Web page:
On to tribal council. James goes all psychological, and Probst rips them a new one, pointing out that Ibrehem took a stroll and James played with his clothing, and that's what lost them the immunity challenge. James's response? "That's not what held us up." Yeah, and hanging around a bar drinking all day wouldn't keep me from doing my work.

Off they go to vote, Probst tallies, and it's a tie between James and Ibrehem. Bobby Jon and Steph re-vote, and James is finally toast. "Ah unnerstaind, y'all" marks the end of my James dialog transcriptions. And I was just starting to get good at transcribing in Alabamese.

Next week: Serious fishing exploits, as Tom bags a shark.

Wednesday, March 23, 2005

I promised not to comment on the Terry Schiavo situation, but let me just say this: there is something mighty creepy about the enthusiasm with which her husband is pursuing her demise.
Last night on PBS I watched The Question of God - Sigmund Freud & C.S. Lewis, a round table discussion of the atheistic philosophy of Freud contrasted and compared with the Christian philosophy of C.S. Lewis. (I know, I also faithfully watch "Survivor." Call me schizophrenic.)

It occurred to me while watching this 145 minute excercise in navel gazing that a society can support this sort of intellectual self-absorption only to the extent that it creates capital in excess of its survival needs.

Throughout history, excess capital was usually fairly limited and channeled through religion. Since the industrial revolution, however, excess capital has been heavily taxed by governments, which have replaced the church as the primary distributor. The result has been the transformation of art from religious didacticism to secular pomposity. That is, Michelangelo's Pieta has been replaced by a crucifix in a bottle of urine. Both paid for by societal contributions to the church and government respectively.

I would venture to suggest that today's society produces enough capital that the arts no longer need government patronage and should be compelled to compete in the free market, not subsidized by the taxpayers.

Personal Introspection and the Schiavo Case

Everybody and their Aunt is blogging on this one, but I think I have a bit more to say on this subject than most.

I have a sibling who has been severely mentally retarded since birth. He has mental functioning beneath that of a two year old, and he must constantly have people exercise his muscles for him or he forgets how to use them.

Now this may be far above the functioning of Terri Schiavo, but neither myself nor my mother can ask him what he wants. What is the quality of his life?

Who am I to judge if my sibling would be better off dead. Would it be a mercy killing b/c his life is not worth living? I cannot make that judgement nor can anyone else.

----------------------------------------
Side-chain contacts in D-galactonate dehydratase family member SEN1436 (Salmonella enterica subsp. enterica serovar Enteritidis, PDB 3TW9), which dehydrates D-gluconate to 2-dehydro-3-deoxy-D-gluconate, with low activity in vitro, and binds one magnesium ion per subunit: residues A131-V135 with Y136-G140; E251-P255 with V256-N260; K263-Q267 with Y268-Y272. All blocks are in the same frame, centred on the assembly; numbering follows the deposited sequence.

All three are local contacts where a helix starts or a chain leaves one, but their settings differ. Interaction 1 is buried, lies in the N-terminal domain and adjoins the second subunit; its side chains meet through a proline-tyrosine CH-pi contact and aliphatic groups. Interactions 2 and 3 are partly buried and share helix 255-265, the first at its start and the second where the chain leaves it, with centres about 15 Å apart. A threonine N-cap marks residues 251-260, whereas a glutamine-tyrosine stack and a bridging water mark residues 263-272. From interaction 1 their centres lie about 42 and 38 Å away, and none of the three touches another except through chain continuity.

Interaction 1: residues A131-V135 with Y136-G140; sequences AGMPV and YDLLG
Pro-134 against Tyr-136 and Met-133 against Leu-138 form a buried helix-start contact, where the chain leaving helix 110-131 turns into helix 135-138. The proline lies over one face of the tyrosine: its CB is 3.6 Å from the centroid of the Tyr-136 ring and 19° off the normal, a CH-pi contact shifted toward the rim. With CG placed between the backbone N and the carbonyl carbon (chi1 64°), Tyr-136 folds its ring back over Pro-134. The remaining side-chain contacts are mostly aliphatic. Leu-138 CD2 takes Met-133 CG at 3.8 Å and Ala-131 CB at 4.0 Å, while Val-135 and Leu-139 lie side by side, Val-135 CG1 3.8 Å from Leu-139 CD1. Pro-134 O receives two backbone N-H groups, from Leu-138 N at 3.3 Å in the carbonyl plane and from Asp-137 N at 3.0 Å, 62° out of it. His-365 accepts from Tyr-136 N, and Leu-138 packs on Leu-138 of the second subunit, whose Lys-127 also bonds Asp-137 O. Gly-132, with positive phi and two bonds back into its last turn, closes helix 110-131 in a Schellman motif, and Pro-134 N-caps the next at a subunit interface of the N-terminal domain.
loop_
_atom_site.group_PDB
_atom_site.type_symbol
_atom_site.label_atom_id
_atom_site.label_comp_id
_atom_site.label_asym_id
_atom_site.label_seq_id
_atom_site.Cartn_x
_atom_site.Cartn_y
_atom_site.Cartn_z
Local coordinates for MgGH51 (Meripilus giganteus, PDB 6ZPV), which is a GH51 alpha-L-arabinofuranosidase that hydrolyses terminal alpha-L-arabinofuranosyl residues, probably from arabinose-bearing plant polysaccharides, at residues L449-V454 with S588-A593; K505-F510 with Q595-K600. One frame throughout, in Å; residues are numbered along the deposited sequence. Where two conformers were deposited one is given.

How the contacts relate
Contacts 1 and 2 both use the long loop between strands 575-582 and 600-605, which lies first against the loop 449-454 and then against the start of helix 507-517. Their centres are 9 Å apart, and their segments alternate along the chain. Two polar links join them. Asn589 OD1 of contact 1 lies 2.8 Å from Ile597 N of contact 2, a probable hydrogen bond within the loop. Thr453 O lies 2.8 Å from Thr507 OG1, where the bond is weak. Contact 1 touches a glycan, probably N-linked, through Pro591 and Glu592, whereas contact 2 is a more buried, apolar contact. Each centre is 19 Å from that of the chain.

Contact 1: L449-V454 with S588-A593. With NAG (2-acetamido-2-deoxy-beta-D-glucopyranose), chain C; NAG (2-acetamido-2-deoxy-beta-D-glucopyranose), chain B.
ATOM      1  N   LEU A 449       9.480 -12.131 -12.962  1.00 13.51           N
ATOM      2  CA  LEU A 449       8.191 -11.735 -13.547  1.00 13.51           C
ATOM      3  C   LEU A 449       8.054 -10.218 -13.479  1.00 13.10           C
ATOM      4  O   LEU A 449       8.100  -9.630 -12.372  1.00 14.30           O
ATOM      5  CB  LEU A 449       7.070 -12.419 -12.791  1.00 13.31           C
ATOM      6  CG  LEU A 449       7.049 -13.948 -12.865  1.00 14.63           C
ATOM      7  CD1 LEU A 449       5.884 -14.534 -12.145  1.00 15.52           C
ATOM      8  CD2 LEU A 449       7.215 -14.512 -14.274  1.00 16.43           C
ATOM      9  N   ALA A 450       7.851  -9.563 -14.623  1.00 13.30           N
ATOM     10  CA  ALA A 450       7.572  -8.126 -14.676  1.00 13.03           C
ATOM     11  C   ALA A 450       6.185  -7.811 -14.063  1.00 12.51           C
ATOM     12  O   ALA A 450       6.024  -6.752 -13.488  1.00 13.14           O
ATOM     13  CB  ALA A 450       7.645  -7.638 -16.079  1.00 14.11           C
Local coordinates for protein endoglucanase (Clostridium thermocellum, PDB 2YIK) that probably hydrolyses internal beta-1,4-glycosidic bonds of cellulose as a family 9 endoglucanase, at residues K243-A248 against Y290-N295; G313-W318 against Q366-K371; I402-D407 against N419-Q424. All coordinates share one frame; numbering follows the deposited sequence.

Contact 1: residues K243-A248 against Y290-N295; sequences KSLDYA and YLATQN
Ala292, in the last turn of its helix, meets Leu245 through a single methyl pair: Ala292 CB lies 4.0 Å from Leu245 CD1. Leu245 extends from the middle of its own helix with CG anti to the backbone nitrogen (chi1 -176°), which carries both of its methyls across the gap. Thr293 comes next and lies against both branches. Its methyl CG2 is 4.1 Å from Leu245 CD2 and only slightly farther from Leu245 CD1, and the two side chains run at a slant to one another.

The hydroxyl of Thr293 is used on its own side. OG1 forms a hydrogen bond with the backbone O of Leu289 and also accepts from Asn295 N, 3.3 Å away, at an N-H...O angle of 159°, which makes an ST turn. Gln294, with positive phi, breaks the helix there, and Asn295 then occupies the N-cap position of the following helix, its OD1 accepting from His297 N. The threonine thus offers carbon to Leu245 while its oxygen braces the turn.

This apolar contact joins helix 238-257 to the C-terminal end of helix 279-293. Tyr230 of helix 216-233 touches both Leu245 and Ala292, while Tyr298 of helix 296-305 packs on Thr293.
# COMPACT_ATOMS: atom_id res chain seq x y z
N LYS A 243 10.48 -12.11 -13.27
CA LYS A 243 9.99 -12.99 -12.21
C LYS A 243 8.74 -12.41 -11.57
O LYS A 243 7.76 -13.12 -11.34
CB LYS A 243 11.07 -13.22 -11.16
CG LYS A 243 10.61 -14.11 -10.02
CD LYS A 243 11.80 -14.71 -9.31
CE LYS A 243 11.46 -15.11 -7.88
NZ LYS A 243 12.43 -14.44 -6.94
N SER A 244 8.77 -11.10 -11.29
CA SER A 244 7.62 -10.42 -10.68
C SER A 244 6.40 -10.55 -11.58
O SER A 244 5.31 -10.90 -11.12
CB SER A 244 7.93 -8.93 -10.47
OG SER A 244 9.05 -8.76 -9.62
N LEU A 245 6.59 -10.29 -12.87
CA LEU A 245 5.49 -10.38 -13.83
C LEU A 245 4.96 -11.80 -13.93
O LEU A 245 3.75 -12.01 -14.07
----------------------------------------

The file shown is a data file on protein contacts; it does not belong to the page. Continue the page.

Experts have said that Terri Schiavo is cognitively "not there." Not too many years ago, scientists and experts were all taught that brain development stopped after adulthood, and not too long ago physicians performed surgery on infants without any pain medication or anesthesia because they believed infants couldn't feel pain. Well, the experts were wrong.

In this case, the experts can't agree at least according to this article. And when medical research is regrowing cells in the brain with adult stem cells as I have recently written, one can understand why the parents are holding out for the faintest signs of hope.

Unfortunately, Terri never gave specific instructions in writing about what measures she would want to be taken if incapacitated. Both the husband and her parents have said and done some controversial things over the past fifteen years, so any testimony by them is colored by the long battle.

In the end, one wishes that the method of her demise, death by starvation, was not so terrible, and perhaps this case would not have the longevity it has.

Tuesday, March 22, 2005

I am not going to comment directly on the plight of poor Terry Schiavo - anything that can be said has been. What the situation has done, however, is cast a bright light on the role of judges in today's society. It was judges that ruled the feeding tube be removed, reinstated, removed again, reinstated again, and finally removed (albeit after a three week delay). If this is a clear matter of law, why so many capricious rulings? Clearly something more than just "law" is at work here. With that as a stepping off point, Thomas Lifson at The American Thinker has interesting article on judicial activism has reached its zenith:
After six decades of expansion, the tendency of judges to impose their preferences on society, rather than simply interpret the law as written, may have reached its apogee. Judicial activism, as this writing of law from the bench is known, faces a confluence of forces which promise relief for the principles of Constitutionalism, and for the American people they protect. The trend of judicial activism morphing into judicial tyranny faces a perfect storm.
I hope Dr. Lifson is right, but I don't see it yet. Here are the elements in the "perfect storm:"
The American public is paying attention.
High profile decisions in which judges nakedly impose their preferences have been accumulating at an accelerating pace. It is no longer an unusual occurrence for Americans to turn on their radios or TVs, or log onto the internet to discover that a judge somewhere has concluded that homosexual marriage is a Constitutional right ...